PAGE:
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Tunisia

Volume 645: debated on Monday 24 July 1961

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The following Questions stood upon the Order Paper:

60.

To ask the Lord Privy Seal what action has been taken by the representative of Her Majesty's Government in the Security Council in response to the Tunisian Government's request to that body for assistance against French aggression

62.

To ask the Lord Privy Seal how the United Kingdom delegate voted in the Security Council of the United Nations on the charge by Tunisia of aggression by France.

63.

To ask the Lord Privy Seal what steps have been taken by Her Majesty's Government's representative in the Security Council to offer mediation, under Article 33 of the Charter, in the Franco-Tunisian dispute; and if he will make a statement.

63.

To ask the Lord Privy Seal, in view of injury and damage to property in the Bizerta area owing to hostilities between the French garrison and the Tunisian National Guard, what steps have been taken by Her Majesty's Government to protect British subjects and property.

With permission, Mr. Speaker, I will now answer Questions Nos. 60, 62, 63 and 64.

On 22nd July the Security Council considered three resolutions about events in Bizerta. It adopted by 10 votes to none a resolution calling for an immediate cease-fire and the return of all forces to their original positions. The United Kingdom voted in favour. The two following resolutions contained the same appeal.

In addition, a resolution sponsored by Liberia and the United Arab Republic called for immediate negotiations between France and Tunisia aimed at the speedy evacuation of the French forces from Tunisia. This received four votes in favour, with seven abstentions, including the United Kingdom, and thus failed.

The third resolution, submitted by the United Kingdom and the United States, urged the two parties to negotiate promptly a peaceful settlement and asked the Council to keep the situation under urgent review in the interest of peace and security. This resolution received six positive votes with five abstentions and, therefore, failed. It was, nevertheless, agreed that the Council should remain seized of the question.

Firing ceased on the night of Saturday, 22nd July. The House will share the earnest hope of Her Majesty's Government that negotiations will now follow and lead to a settlement of the difficulties which have arisen between Tunisia and France.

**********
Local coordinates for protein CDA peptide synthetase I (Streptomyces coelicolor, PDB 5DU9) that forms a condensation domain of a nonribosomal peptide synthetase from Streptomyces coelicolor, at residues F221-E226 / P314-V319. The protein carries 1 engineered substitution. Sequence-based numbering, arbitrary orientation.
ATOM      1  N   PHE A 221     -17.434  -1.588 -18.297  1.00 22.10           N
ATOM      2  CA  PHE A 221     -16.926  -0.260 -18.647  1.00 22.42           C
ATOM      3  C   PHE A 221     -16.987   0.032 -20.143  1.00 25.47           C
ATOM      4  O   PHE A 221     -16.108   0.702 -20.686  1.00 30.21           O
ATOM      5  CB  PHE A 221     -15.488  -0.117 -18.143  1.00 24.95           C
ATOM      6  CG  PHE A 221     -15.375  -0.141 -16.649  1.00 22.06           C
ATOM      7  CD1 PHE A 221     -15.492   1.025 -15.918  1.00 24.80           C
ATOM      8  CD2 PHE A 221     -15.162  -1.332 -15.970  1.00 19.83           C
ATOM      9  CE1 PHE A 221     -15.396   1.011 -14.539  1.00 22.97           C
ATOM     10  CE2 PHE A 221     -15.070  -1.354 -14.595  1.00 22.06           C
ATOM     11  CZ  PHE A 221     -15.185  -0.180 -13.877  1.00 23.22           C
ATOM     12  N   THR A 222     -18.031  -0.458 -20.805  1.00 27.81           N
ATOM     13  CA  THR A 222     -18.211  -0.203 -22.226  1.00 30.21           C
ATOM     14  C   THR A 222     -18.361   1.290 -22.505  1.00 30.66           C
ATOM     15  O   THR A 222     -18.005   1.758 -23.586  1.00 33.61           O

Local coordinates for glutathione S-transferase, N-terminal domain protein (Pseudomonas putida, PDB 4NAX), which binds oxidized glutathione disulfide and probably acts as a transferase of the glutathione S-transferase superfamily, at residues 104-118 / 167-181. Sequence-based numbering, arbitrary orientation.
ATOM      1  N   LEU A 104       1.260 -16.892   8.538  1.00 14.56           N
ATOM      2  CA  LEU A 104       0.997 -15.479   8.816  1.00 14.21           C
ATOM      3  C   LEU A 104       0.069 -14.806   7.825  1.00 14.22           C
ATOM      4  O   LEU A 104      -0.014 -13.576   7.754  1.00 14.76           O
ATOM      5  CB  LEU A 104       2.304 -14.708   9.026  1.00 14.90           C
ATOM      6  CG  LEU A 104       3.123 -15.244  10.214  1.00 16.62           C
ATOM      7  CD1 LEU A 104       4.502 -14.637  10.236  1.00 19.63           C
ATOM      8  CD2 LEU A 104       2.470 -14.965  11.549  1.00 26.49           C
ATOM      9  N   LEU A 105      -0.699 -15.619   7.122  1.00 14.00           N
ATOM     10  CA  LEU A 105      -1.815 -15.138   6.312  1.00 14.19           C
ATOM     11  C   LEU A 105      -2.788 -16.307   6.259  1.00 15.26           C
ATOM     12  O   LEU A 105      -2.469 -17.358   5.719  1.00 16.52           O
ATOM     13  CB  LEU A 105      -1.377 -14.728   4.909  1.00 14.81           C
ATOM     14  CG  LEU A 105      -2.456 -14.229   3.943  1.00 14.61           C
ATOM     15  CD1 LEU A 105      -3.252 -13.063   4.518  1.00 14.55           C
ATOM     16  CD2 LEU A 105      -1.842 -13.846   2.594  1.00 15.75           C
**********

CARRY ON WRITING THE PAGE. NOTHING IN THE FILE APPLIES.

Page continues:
Her Majesty's Ambassador in Tunis was informed by telephone yesterday afternoon by the Governor of Bizerta that there were no reports of any casualties among the small British community. Her Majesty's Consul arrived in Bizerta this morning to make direct contact with them.

Is the right hon. Gentleman aware that the appalling loss of life in Tunisia, involving hundreds of civilians as well as troops, must inevitably embitter Franco-Tunisian relations for some time to come? Will Her Majesty's Government at least press in the Security Council that France shall enter into early negotiations for a speedy withdrawal from Bizerta?

We all deeply regret the loss of life at Bizerta. The resolution put forward by the United Kingdom with the United States urged both sides to find a peaceful settlement of their dispute.

Is the right hon. Gentleman aware that Tunisia, among North African countries, was probably the most sympathetic to the West? To prevent growing between Tunisia and France, will he exercise the utmost influence on France to withdraw from her military bases in Tunisia—[HON. MEMBERS: "No"]—to withdraw from her military bases in Tunisia, according to the will of the Tunisian people?

In our view, there should now be discussions between the two countries concerned in order to find a peaceful settlement. I understand that Mr. Hammarskjold is on his way to Tunisia to offer his services for that purpose.

Does my right hon. Friend agree that Her Majesty's Government's foreign policy is to attempt to found a federation favourable to the West of Morocco, Tunisia and Algeria? Will he, therefore, do all he can now to offer his services as a mediator, in order to make certain that these three countries remain favourably disposed to N.A.T.O. and to our allies?

This matter is now in the hands of the Security Council. It is for the Security Council to deal with it. The question of a federation goes much wider altogether.

Is the right hon. Gentleman aware that all Members on both sides of the House will welcome the news of the cease-fire, as much as we deplore the violence—excessive, I think, at least in the case of the French—which preceded it? In view of the fact that the French Government have claimed that the facilities which they now hold in Bizerta are necessary for the N.A.T.O. alliance, will the future of the base be discussed at the next meeting of the N.A.T.O. Council?

I understand that the French Government have pointed out the importance of the base to the defence of the West. I do not think that anyone would question that. I am not aware at the moment that this matter is to be debated by the N.A.T.O. Council.